North Carolina Must Compromise On Coal Ash
RALEIGH, N.C. (AP) — A co-author of a Senate bill to clean up coal ash ponds at Duke Energy's North Carolina power plants said Thursday that his chamber would reject the House's competing version of the measure, requiring negotiators to forge a compromise.
Sen. Tom Apodaca, R-Henderson, said the Senate would "absolutely not" agree with changes the House made to the measure the Senate passed last month. The bill is designed in response to February's massive ash spill at a Duke plant in Eden that coated 70 miles of the Dan River in toxic gray sludge.
A Senate vote on the House measure was delayed Thursday, the same day an environmental group said it would spend $845,000 on television ads over the next two weeks calling out House Speaker Thom Tillis on the coal ash legislation. A Senate vote now could come Monday. Any final bill would have to be approved by both chambers before getting sent to Gov. Pat McCrory's desk.
The commercial by the North Carolina League of Conservation Voters accuses Tillis, the Republican nominee for U.S. Senate, of failing to craft a bill that would better protect consumers' wallets and drinking water.
Both versions of the cleanup measure would require all 33 coal ash pits at 14 Duke Energy locations to be closed and the pits' contents either removed, stored properly or reused for construction projects by the end of 2029. Four locations — including the Dan River site— must be shut down within five years. The remaining pits would be evaluated by a new Coal Ash Management Commission and ranked into three categories of urgency.
Apodaca said he's concerned about the House measure because it allows the secretary of the Department of Environment and Natural Resources to delay cleanup deadlines at some sites if Duke Energy is persuasive that compliance can't be met using the best technology in an economically reasonable manner and would present serious hardship. The Senate provides no such flexibility. The utility has said the 15-year deadline is too stringent.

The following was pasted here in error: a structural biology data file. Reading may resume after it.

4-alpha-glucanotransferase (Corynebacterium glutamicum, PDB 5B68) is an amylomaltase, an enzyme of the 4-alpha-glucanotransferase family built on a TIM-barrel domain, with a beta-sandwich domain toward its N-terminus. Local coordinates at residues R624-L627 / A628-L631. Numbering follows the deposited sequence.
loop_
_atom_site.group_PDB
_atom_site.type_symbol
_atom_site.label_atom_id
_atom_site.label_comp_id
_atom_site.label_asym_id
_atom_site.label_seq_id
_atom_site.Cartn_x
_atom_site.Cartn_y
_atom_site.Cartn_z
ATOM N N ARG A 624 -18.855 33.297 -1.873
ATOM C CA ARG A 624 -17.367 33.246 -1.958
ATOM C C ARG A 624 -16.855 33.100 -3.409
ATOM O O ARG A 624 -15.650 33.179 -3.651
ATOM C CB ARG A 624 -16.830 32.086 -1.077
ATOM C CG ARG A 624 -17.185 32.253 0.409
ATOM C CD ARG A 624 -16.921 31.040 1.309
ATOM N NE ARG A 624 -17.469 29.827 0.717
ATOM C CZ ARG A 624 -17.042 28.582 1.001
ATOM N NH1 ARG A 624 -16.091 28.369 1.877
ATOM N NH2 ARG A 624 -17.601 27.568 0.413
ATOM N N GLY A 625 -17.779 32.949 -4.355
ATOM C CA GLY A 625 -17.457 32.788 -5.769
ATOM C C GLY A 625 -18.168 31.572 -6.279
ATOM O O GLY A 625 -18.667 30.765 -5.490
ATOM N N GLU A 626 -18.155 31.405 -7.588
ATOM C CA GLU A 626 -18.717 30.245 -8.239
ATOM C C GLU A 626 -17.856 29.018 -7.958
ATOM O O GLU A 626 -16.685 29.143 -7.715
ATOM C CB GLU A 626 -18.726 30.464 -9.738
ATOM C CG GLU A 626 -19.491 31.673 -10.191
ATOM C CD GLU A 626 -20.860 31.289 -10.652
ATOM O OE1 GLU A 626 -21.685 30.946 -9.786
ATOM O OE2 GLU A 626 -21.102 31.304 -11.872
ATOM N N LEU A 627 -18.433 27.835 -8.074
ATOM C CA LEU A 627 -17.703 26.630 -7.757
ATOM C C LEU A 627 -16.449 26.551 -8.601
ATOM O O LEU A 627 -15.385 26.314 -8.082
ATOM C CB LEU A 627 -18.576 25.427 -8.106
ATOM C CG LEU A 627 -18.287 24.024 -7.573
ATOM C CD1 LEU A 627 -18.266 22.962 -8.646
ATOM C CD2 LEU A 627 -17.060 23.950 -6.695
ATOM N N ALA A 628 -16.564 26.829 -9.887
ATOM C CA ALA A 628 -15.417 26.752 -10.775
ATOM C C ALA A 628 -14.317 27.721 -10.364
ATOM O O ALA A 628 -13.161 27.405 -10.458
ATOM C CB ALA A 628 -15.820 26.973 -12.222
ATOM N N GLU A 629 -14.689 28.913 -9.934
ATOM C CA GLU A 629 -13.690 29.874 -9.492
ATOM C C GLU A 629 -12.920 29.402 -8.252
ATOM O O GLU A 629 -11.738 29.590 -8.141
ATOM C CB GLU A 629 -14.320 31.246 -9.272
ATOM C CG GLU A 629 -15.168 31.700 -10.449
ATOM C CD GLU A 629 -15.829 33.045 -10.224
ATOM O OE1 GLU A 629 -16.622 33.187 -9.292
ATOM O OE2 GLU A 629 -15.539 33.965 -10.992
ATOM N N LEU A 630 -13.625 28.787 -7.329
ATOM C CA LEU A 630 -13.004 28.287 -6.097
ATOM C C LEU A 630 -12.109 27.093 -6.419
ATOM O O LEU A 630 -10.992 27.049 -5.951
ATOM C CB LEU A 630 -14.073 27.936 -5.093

Critics say neither measure specifically prevents Duke Energy from recouping the costs of shutting down ash pits through higher power rates. Legislative leaders say the Utilities Commission is best suited to decide who will pay for the cleanup, which could cost $10 billion according to Duke estimates. Both versions prohibit Duke from using higher rates to defray the Dan River cleanup.
The League of Conservation Voters accuses Tillis in its ad of siding "with corporate polluters." The ad featured TV news footage of the Dan River spill and asks viewers to call Tillis and tell him to "hold polluters accountable and keep our drinking water safe."
The legislation is just a "Band-Aid that allows members to say they addressed the problem without taking real action," league spokeswoman Debra Davis Rezeli wrote in an email. The ad will run in four major TV markets starting Friday through July 24, she said.
Daniel Keylin, a spokesman for Tillis' Senate campaign, called the commercial a "blatantly misleading attack" from special interest groups aligned with Democratic U.S. Sen. Kay Hagan, Tillis' election rival. Keylin said Tillis is the only candidate "who has taken swift and comprehensive action to directly address North Carolina's coal ash problem."